Curator's Choice: Professor David Gaimster on slabs of Iron Age Scotland at Glasgow's Hunterian

David Gaimster interviewed by Ben Miller | 20 September 2011
A photo of a man in a suit staring at the camera with a slab of Roman stone behind him
© The Hunterian, University of Glasgow 2011
Curator’s Choice: Professor David Gaimster, Director of The Hunterian in Glasgow, on a slab of Iron Age Scotland at the museum’s new Antonine Wall gallery...

“The Antonine Wall is one of the UK’s foremost Roman monuments, but its precise purpose and short lifespan remains somewhat of an enigma.

Constructed in the AD 140s at the beginning of the reign of Antoninus Pius and stretching some 60km from the Firth of Forth to the River Clyde, it was the most northerly border in the Roman Empire and the final frontier in Britannia.

Our gallery tells not only the story of building and abandonment of the Antonine Wall, but reveals something of the impact, both political and cultural, the monument had on those living in Iron Age Scotland.

The arrival of the Romans not only altered the structure of local society, but also changed the landscape itself.

The Hunterian aims to enhance our appreciation and understanding of Scotland’s long cultural heritage and first encounter with the classical world.

The imposing columns which form the entrance to the new gallery come from the headquarters of the Roman fort at Bar Hill.

They were excavated from the well where they were dumped when the fort was dismantled no more than two decades after its construction.

Roman architecture, in particular the dressed stone buildings with glass windows, columns and architectural ornament, would have looked and felt very alien to the native Iron Age population.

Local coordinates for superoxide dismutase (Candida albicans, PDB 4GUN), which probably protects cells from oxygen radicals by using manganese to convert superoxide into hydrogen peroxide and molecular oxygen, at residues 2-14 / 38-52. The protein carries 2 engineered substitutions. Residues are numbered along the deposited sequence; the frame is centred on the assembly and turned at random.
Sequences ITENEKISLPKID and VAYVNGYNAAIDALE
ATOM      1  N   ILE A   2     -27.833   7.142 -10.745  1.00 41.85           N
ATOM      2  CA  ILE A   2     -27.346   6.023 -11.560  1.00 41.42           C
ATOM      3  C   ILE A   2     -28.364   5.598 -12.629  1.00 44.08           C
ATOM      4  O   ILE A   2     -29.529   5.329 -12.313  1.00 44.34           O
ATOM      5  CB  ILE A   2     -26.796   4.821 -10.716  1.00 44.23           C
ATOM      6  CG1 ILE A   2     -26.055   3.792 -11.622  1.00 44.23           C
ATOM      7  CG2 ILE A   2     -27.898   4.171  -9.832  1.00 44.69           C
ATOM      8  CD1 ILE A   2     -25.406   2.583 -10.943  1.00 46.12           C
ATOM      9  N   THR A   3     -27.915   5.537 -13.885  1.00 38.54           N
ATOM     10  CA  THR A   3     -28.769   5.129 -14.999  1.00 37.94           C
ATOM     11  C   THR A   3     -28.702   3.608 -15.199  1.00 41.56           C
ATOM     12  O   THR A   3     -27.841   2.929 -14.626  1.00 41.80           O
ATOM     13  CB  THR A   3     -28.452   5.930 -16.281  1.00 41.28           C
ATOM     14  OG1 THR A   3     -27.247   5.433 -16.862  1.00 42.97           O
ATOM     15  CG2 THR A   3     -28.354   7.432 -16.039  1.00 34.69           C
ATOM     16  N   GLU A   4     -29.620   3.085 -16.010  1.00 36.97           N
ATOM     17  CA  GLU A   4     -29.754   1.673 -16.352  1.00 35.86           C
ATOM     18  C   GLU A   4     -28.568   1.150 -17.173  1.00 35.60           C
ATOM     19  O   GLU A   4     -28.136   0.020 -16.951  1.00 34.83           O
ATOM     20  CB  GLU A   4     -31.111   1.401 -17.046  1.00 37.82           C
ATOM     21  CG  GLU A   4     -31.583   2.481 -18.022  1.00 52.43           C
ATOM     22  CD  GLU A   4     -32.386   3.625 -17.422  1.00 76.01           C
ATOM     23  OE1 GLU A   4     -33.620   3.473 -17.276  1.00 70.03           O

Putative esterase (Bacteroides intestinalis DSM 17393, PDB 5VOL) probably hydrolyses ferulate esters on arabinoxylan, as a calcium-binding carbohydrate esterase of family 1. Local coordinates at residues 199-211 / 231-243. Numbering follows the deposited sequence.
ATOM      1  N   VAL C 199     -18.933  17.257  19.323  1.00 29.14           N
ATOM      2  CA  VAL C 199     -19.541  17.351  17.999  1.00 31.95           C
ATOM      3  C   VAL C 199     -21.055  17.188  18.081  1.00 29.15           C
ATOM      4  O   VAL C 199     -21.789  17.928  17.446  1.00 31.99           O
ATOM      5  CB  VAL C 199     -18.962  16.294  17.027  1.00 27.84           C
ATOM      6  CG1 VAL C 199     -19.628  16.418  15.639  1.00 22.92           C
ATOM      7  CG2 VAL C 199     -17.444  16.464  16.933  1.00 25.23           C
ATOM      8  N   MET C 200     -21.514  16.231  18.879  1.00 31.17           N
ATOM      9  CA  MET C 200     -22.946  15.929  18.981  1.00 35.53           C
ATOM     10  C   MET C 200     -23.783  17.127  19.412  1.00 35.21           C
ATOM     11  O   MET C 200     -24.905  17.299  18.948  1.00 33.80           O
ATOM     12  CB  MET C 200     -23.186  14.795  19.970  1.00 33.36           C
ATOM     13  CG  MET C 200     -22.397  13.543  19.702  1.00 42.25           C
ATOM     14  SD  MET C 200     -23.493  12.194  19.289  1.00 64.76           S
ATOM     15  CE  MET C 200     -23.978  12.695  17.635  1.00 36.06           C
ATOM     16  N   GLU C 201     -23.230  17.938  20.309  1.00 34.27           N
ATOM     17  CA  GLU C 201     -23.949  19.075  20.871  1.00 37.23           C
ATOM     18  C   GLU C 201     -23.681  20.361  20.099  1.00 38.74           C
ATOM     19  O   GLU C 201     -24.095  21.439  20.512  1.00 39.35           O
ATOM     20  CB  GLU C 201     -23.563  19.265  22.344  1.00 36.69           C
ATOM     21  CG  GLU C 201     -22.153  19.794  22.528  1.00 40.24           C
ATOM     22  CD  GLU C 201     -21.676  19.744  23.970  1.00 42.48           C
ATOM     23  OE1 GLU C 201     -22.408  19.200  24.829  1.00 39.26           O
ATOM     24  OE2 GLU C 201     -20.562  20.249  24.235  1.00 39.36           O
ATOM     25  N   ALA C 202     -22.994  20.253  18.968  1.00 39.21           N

Together with the Wall, they represent a dramatic transformation of the horizon – both physically and mentally.

Architecture, sculpture and domestic artefacts combine to explore the encounter between Mediterranean and northern European Iron Age society.

The brutal reality of that clash of cultures is represented in the scenes depicted on the Antonine Wall “Distance Slabs”, which are displayed here together for the first time.

Designed to record lengths or “distances” of the Wall completed by each legion, their carving celebrates the Roman military victories which precede the construction of the Antonine Wall.

Placed on the south side of the Wall and looking into the Empire, the sculptured scenes served as powerful political propaganda for a civilian Emperor who needed to acquire a quick military reputation.

The Wall, in marking the culmination of a successful campaign by the Romans to extend the limits of their empire, acts almost as the equivalent of a triumphal arch, celebrating the army as victorious and the native population in defeat.

The gallery asks as many questions as it answers, but should also encourage debate and new research.

This is our role as a university museum and gallery service – to create new resources for the study and teaching of history and to stimulate new lines of enquiry.

There are no interactives in this gallery. This is quite deliberate. The collections have the power to tell the narrative and must be given prominence.

The objects form the primary evidence for the building and abandonment of this remarkable but enigmatic monument."

  • The Antonine Wall: Rome's Final Frontier gallery is open at The Hunterian now. See our Preview.
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